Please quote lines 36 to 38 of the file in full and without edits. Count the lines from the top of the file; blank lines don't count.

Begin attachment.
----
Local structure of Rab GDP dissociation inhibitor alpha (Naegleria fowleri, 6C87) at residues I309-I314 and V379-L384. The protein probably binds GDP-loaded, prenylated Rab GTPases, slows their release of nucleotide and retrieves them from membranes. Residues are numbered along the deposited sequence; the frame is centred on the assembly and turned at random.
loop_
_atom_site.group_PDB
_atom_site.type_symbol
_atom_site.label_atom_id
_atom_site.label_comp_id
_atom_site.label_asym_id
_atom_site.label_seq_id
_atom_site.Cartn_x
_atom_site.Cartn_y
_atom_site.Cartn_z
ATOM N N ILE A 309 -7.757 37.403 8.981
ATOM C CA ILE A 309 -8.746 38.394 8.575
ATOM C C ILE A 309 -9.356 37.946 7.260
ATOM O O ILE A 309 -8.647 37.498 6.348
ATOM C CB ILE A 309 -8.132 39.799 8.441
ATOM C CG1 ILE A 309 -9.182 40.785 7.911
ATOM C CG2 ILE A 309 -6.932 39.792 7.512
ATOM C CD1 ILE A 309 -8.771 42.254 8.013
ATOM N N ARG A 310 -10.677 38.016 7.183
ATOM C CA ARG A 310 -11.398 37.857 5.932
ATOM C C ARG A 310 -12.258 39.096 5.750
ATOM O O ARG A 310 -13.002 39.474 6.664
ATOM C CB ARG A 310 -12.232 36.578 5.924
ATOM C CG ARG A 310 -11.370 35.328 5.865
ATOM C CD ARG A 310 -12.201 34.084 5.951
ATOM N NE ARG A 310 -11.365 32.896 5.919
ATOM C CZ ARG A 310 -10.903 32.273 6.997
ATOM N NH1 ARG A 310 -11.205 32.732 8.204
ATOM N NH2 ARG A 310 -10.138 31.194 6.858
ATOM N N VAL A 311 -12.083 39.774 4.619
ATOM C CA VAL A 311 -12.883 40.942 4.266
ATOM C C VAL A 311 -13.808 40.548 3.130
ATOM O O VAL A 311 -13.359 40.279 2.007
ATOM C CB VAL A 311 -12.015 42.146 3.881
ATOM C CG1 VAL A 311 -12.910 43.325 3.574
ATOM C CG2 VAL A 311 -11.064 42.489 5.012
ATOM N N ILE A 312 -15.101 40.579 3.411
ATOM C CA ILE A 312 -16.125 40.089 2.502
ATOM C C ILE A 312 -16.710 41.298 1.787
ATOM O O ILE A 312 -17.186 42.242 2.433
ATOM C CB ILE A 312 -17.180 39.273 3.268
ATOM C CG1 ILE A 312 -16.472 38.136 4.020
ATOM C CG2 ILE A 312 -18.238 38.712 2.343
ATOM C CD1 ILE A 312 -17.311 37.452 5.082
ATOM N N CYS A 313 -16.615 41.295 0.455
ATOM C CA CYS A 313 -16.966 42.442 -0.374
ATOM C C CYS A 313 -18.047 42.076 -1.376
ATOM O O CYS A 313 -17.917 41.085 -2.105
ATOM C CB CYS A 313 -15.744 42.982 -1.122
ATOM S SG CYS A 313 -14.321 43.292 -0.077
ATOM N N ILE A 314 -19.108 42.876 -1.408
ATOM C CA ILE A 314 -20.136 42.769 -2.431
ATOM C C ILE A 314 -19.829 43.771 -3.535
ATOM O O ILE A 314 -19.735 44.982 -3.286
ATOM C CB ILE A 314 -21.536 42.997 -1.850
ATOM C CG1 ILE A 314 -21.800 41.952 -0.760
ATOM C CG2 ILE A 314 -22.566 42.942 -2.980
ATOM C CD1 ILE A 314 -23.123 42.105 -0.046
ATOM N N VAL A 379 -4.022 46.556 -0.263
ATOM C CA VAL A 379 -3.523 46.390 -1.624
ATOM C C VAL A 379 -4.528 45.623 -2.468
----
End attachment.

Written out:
ATOM C CG1 VAL A 311 -12.910 43.325 3.574
ATOM C CG2 VAL A 311 -11.064 42.489 5.012
ATOM N N ILE A 312 -15.101 40.579 3.411